• It reduces a country’s dependence on energy sources, thus increasing energy security;
  • It leads to higher system reliability, thus easing the impact of temporary energy shortfalls;
  • It creates jobs across the building sector; and
  • It improves industrial and commercial competitiveness through reduced operating costs.

It is often said that energy efficiency is the “low-hanging fruit” when it comes to reducing the cost of energy and reducing greenhouse gases.  The cheapest energy is the energy that we do not use – what we call “nega-watts”.  It is also faster and cheaper to reduce the demand for energy than it is to increase the supply.

Given all of the advantages of designing or retro-fitting buildings such as houses to be energy efficient, we must ask: why is more is not being done in this sector?

There are multiple answers to this question:

There are higher capital costs to building energy efficiency housing.  And while the potential for savings is large, the building sector in most parts of the world is fragmented.  Architects, designers, construction firms, building materials companies, developers, homeowners, and renters all want energy efficiency.  At the end of the day, however, there is little incentive for any of them to spend money on energy efficiency measures when the benefits will only accrue to the person living in the house.

There are many differences in the quality of housing being built, determined by location, climate, lifestyles, individual taste, and so on.  With so many different buildings being designed and constructed, or retro-fitted, the only sure way to ensure an efficient use of energy for everyone is through building codes.  Yet the enforcement of building codes has proven challenging in many markets.

Many investors are uninformed.  Banks and other financial institutions typically have little familiarity with energy efficiency investments.  They often see these investments as high-risk compared to traditional lending based on existing assets.  And because many individual energy efficiency investments are small, with high transaction costs, financiers need to bundle these small and dispersed projects.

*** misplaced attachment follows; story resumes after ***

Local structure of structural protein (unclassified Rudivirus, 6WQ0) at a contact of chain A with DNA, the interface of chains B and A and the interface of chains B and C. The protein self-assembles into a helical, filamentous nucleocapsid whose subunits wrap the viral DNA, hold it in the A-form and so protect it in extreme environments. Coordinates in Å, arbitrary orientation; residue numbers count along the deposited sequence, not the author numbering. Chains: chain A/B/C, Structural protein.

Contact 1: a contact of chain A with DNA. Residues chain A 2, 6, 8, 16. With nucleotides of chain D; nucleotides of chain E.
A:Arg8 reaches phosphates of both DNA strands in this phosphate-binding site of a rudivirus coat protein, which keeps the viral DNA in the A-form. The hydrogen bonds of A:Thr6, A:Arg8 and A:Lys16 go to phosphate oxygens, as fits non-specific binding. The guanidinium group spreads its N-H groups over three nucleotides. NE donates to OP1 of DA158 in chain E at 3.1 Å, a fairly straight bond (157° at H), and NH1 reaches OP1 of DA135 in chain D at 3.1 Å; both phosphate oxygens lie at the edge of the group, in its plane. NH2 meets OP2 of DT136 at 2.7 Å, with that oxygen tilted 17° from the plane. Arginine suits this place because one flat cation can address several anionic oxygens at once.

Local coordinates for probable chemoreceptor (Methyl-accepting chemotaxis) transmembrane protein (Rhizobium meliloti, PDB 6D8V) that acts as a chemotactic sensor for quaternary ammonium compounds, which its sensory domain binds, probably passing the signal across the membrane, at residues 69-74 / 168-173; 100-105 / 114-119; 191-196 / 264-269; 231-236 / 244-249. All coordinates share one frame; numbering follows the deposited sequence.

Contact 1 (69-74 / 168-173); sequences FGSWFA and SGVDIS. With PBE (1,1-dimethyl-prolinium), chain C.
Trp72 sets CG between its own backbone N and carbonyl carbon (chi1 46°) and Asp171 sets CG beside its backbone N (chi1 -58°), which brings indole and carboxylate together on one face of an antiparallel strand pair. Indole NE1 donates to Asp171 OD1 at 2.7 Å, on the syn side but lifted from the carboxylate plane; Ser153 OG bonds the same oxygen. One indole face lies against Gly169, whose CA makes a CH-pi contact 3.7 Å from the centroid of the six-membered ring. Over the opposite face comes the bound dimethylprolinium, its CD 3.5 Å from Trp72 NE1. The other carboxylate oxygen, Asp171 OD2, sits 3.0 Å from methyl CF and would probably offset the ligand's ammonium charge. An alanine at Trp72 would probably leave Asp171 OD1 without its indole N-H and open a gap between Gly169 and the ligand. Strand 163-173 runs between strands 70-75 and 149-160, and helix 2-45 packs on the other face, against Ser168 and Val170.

It may be difficult to accurately measure and verify energy savings. Without sufficient systems and skills, homeowners, builders, bankers, and governments will not implement energy efficiency measures.

We know that there are answers to all these issues.  The answers center on financing – clearly, a lot of investment is needed.  But equally important is institutional development, capacity strengthening, regulatory and policy tools, and tax incentives or other fiscal signals … all elements that need to be fostered.  

We know from experience in many OECD countries, and in developing countries as well, that progress is possible.  China, for example, has reduced its energy intensity by about 70% since 1980.  Korea has become one of the most energy efficient economies over the last few decades by pursuing policies that encourage efficiency.  We can learn from these countries.

At the international level, the Secretary-General of the United Nations has established a high-level Advisory Group on Energy and Climate Change.  It has identified two major priorities for increased international cooperation in the near term: improving energy access, and strengthening energy efficiency. T he Advisory Group has called for concerted action on two ambitious and complementary goals: to ensure universal access to modern energy services by 2030, and to reduce global energy intensity by 40 per cent by 2030.

At the World Bank, we are working with developing countries and emerging economies to help them think through and seize the opportunities that energy efficiency presents.  Part of that work means engaging with the people and the organizations represented on this panel – people active in the housing and building industries.  For it is clear to us all that the house of the future, for residents everywhere, must play its part in contributing to a sustainable future for us all.  We are called upon to help finance, design, build, and maintain houses that make energy use more efficient, preserving as much of it as possible – not just for this generation, but for all those to come.

Thank you for your attention. I look forward to a stimulating discussion.